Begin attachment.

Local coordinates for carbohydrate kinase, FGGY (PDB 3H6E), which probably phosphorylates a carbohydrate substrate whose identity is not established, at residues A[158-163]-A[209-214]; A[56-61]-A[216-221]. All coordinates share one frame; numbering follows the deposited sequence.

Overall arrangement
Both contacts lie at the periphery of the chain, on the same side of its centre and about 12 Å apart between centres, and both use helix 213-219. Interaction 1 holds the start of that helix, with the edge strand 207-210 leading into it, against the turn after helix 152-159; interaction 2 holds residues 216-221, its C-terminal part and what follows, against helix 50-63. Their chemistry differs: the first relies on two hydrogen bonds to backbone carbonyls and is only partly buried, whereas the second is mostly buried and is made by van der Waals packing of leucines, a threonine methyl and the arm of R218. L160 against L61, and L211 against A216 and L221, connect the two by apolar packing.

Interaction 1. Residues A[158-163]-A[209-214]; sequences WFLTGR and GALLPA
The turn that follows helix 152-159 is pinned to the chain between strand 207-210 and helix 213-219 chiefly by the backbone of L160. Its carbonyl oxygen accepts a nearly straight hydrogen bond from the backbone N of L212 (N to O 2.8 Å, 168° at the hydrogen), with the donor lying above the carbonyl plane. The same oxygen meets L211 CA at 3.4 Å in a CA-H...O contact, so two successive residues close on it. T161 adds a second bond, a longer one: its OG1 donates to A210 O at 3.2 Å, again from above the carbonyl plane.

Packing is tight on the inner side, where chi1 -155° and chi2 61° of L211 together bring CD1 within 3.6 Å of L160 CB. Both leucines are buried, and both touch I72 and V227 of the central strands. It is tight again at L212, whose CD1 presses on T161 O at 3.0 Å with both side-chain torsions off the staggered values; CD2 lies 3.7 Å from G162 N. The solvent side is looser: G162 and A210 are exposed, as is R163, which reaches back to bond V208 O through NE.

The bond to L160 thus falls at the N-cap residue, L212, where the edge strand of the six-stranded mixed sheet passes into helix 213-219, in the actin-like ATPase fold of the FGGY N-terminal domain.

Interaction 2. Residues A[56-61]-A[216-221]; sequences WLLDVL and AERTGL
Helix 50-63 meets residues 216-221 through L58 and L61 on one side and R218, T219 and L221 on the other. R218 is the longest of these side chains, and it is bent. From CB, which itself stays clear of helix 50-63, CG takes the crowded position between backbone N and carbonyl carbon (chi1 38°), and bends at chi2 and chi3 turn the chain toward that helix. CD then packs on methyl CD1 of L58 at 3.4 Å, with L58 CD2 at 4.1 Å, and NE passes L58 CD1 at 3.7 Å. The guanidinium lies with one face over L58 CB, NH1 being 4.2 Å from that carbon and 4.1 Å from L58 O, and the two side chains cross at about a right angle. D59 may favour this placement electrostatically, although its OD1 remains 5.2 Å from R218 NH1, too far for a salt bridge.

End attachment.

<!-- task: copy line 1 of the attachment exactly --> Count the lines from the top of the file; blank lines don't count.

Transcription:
Local coordinates for carbohydrate kinase, FGGY (PDB 3H6E), which probably phosphorylates a carbohydrate substrate whose identity is not established, at residues A[158-163]-A[209-214]; A[56-61]-A[216-221]. All coordinates share one frame; numbering follows the deposited sequence.